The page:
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35

I'd pre-cut them myself - I tend to cut mine in the tin using a plastic spatula; after all they're soft and easy to cut. Then There are stiff plastic knives (for some reason sold for use on lettuce). They're much better than metal and will easily cut brownies. If you did want something disposable, some of the wooden disposable cutlery is surprisingly ...


22

What makes a good pan? The main properties of a metal pan that are of interest to a cook are: Evenness of heat distribution. Every burner produces more heat in some spots than others. The better the pan conduct heat, the more this heat is evened out before it is conducted into the food being cooked, which is important to prevent local hotspots in the pan, ...


19

Whenever something gets hot in a microwave, it indicates the presence of water. If something that used to stay cool suddenly heats up, you have water present where previously there was none. I assume you are using a glazed ceramic mug or jar, not one made of glass. Your glazing must have tiny cracks in it, that allow water to reach the clay underneath and ...


16

You can use soft cutters for some baked goods, but not for all. Wherever you need a sharp cutting implement, the solution is to change not the knife, but the cutting surface. I have three typical options there: Bake with a paper layer under the batter. Probably the most useful for something like brownies and other things which stay in the tin and tend to ...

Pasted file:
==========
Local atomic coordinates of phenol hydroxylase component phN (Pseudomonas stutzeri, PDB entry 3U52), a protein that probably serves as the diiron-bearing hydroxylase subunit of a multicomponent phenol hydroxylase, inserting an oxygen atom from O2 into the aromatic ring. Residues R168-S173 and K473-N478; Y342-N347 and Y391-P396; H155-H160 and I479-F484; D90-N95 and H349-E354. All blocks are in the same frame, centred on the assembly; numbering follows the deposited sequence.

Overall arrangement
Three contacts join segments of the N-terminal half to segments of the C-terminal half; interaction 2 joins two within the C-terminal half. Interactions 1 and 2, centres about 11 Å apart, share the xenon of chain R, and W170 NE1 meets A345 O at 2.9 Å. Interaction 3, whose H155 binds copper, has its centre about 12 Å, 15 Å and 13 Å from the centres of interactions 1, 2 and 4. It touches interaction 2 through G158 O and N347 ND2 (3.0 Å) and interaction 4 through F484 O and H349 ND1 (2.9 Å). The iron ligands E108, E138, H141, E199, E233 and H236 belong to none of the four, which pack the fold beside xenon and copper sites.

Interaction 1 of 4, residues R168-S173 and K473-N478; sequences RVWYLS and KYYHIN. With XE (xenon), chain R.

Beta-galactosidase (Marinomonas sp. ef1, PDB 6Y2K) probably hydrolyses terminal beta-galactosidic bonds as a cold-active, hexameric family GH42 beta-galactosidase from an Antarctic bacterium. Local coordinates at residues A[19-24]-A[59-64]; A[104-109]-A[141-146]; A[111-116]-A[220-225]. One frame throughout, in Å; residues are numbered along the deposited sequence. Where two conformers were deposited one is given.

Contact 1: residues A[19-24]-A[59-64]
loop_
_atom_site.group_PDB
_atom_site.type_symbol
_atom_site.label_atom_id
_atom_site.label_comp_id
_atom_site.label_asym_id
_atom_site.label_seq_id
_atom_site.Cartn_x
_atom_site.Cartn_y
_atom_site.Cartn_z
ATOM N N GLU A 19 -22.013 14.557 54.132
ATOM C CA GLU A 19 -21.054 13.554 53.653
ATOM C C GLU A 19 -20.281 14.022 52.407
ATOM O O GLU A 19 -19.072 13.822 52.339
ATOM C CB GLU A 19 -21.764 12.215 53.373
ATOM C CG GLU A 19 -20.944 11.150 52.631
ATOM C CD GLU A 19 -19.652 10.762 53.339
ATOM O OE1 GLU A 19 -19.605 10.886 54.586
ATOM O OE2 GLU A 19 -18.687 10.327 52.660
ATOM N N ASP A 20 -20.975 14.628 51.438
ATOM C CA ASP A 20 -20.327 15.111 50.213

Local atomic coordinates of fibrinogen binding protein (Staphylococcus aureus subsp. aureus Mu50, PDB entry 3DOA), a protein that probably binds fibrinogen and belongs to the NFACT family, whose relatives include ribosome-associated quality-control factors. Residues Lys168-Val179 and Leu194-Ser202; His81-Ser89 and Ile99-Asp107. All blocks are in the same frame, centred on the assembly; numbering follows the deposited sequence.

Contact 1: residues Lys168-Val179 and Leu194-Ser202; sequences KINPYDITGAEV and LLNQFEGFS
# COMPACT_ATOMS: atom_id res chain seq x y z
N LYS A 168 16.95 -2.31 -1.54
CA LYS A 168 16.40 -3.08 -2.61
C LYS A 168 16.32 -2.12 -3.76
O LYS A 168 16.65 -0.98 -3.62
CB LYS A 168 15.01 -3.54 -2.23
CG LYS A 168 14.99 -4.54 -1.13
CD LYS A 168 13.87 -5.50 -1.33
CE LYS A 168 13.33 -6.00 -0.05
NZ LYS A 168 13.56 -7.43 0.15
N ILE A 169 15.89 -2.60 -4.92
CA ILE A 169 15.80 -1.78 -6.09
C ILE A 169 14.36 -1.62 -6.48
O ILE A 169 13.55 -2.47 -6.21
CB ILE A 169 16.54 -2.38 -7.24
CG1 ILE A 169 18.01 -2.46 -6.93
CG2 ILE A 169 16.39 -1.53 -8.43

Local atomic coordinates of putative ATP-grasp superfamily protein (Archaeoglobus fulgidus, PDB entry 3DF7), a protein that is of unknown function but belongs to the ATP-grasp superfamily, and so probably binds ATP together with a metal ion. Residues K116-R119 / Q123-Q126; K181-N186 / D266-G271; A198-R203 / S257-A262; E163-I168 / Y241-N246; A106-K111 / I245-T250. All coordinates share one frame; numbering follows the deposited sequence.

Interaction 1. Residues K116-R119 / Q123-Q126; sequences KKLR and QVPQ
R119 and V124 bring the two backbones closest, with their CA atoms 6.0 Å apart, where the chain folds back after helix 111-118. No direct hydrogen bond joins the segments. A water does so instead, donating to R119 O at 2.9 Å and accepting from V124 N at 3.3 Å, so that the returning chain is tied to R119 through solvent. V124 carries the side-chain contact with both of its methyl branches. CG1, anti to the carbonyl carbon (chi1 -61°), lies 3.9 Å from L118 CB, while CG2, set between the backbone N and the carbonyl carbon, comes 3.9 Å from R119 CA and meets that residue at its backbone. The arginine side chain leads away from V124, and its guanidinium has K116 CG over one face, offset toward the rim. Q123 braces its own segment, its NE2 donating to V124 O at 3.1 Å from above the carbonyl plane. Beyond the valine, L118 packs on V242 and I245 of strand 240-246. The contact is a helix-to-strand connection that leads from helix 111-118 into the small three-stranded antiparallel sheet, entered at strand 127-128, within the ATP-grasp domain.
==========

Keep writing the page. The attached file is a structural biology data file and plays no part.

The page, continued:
6

Matching the size of pan to size of burner is the most important consideration for creating a cooking surface with even temperature. Parts of the pan bottom that reach beyond an electric element will not heat well at all and could remain a hundred degrees or more lower in temperature than the center of the pan, depending on the pan size and design. (Yes, I'...


6

Just use a glass pot, Corningware make some decent ones that can be used on a stove. But any glass pot designed to work on a stove with direct heat/flame exposure should work in this case. If you are worried about uneven heating or hot spots on a gas range due to less conductive glass, you can use a cast iron or aluminum heat diffuser plate under the glass ...


6

Quality austenitic stainless steel* should certainly not rust from boiling plain water (excepting MAYBE some rust in places like handle weld spots - the metallurgy is upset in these spots, and usually they don't touch the food anyway.), given that cookware is made from it that is perfectly dishwasher proof, and won't rust if salted water is boiled in it. If ...